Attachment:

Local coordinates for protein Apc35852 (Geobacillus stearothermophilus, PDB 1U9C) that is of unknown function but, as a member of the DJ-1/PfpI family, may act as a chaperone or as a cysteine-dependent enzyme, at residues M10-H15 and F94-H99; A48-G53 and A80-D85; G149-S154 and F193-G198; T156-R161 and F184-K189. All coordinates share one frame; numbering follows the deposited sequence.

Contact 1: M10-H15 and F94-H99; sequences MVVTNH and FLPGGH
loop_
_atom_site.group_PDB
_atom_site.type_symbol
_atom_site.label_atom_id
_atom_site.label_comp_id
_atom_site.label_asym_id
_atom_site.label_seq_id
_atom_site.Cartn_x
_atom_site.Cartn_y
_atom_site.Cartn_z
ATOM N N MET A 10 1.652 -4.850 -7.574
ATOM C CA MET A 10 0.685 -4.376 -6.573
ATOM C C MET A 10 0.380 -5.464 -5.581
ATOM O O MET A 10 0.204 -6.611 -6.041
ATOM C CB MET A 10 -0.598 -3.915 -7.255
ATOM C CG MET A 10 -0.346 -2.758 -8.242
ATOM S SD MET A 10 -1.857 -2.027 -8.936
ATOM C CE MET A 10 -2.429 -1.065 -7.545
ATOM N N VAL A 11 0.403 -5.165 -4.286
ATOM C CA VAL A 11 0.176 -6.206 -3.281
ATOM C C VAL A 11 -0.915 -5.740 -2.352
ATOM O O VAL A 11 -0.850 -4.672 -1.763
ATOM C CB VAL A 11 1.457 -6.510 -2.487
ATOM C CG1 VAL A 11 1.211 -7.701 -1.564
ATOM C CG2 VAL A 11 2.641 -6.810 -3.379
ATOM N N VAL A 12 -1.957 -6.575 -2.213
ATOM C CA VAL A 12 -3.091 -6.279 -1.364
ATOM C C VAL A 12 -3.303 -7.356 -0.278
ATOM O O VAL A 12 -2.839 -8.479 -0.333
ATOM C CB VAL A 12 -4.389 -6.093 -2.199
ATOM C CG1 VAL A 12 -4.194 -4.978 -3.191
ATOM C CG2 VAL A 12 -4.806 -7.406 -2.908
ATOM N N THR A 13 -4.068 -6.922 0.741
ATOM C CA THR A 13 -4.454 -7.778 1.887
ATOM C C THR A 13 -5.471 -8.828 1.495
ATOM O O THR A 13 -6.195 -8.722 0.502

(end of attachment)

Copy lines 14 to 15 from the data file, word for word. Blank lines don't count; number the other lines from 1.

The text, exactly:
ATOM C CA MET A 10 0.685 -4.376 -6.573
ATOM C C MET A 10 0.380 -5.464 -5.581